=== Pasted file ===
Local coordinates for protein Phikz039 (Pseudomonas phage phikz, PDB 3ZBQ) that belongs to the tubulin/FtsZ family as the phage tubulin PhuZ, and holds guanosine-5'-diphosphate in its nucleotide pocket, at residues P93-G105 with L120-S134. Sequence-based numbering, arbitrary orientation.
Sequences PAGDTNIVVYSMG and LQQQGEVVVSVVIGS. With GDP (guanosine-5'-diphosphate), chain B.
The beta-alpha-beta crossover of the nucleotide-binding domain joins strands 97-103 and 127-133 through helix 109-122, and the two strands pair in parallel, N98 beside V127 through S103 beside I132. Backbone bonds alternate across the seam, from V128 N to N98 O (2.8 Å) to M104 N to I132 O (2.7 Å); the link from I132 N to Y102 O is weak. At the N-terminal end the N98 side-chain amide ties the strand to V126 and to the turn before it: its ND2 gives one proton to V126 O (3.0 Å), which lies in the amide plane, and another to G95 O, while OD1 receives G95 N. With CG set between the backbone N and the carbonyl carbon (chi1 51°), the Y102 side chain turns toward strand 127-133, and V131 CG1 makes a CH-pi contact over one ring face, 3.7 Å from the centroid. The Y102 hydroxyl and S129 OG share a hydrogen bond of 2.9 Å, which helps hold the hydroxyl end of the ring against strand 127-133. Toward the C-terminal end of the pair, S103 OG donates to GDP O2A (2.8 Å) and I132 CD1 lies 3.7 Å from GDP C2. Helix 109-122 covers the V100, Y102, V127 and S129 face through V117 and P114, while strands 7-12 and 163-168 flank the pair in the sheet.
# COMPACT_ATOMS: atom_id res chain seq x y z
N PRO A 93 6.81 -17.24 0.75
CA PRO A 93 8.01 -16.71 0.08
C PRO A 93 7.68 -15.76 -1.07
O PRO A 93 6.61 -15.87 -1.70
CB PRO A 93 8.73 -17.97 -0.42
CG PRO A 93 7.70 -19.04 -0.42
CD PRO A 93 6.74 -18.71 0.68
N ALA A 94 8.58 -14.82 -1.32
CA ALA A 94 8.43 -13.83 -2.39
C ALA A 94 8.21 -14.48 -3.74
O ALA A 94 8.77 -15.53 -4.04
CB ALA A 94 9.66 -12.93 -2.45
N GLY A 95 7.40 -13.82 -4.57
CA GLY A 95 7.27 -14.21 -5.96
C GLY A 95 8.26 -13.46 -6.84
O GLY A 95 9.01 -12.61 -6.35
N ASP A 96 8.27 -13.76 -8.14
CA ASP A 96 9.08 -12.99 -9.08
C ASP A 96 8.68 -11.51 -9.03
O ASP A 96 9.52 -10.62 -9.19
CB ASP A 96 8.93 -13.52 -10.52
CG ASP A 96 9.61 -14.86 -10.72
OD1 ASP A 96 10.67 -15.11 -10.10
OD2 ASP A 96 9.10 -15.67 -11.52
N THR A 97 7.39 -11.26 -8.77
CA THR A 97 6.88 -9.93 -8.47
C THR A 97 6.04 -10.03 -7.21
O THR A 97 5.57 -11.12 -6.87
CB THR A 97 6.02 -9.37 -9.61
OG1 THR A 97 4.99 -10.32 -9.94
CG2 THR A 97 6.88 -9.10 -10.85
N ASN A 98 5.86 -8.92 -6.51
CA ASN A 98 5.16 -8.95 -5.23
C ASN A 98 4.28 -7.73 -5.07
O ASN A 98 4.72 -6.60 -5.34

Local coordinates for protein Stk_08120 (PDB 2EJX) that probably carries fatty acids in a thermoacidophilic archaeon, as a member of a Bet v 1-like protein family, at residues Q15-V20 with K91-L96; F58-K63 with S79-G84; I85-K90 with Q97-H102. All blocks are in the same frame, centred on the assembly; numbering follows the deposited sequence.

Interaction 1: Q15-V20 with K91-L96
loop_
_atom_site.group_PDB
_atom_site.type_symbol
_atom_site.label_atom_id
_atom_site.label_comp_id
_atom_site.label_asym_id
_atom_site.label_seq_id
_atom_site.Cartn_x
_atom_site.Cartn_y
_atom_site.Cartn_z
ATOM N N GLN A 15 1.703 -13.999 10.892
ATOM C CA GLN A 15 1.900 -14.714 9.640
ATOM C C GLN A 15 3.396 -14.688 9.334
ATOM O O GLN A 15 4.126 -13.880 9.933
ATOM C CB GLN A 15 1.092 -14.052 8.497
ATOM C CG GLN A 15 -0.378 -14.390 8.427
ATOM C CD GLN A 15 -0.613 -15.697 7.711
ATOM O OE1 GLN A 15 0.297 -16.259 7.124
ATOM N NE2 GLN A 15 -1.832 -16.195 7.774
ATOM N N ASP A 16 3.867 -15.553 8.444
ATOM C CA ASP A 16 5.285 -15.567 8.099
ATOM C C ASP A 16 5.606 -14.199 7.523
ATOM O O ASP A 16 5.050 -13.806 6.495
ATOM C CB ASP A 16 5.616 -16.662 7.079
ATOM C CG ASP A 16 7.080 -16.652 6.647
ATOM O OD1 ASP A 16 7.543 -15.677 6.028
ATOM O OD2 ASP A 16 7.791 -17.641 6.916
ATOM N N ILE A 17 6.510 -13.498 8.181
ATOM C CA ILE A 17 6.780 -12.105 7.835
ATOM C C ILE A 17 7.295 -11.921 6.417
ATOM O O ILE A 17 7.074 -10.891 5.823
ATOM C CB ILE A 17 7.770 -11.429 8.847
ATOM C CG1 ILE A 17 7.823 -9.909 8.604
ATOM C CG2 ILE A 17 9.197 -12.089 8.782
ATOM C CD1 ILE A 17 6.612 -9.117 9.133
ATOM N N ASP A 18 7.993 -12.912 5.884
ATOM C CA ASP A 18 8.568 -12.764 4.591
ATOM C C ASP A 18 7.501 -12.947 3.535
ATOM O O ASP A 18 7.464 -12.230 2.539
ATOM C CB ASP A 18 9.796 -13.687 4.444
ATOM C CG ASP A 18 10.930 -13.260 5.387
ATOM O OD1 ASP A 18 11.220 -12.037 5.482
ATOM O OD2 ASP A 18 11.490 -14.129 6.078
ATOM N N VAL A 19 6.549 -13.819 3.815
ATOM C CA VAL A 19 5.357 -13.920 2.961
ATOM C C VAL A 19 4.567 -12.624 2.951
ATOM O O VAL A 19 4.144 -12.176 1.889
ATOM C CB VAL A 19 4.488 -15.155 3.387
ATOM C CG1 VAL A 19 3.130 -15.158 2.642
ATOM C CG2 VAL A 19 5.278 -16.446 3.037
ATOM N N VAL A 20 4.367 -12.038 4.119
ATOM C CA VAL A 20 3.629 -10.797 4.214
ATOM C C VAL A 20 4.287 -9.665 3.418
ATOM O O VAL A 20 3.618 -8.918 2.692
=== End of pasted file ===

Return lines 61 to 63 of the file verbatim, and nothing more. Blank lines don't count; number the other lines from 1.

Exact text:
ATOM N N ASP A 16 3.867 -15.553 8.444
ATOM C CA ASP A 16 5.285 -15.567 8.099
ATOM C C ASP A 16 5.606 -14.199 7.523